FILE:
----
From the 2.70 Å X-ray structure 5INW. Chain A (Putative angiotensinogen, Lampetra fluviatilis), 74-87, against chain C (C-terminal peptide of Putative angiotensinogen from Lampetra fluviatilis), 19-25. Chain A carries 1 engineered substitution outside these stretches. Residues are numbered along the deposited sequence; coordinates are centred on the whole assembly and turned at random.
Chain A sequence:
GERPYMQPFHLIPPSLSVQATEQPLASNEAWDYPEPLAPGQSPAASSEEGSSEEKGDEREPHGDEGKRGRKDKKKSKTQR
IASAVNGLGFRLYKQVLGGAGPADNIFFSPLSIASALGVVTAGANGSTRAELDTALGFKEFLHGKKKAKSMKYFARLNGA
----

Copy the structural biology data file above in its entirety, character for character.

From the 2.70 Å X-ray structure 5INW. Chain A (Putative angiotensinogen, Lampetra fluviatilis), 74-87, against chain C (C-terminal peptide of Putative angiotensinogen from Lampetra fluviatilis), 19-25. Chain A carries 1 engineered substitution outside these stretches. Residues are numbered along the deposited sequence; coordinates are centred on the whole assembly and turned at random.
Chain A sequence:
GERPYMQPFHLIPPSLSVQATEQPLASNEAWDYPEPLAPGQSPAASSEEGSSEEKGDEREPHGDEGKRGRKDKKKSKTQR
IASAVNGLGFRLYKQVLGGAGPADNIFFSPLSIASALGVVTAGANGSTRAELDTALGFKEFLHGKKKAKSMKYFARLNGA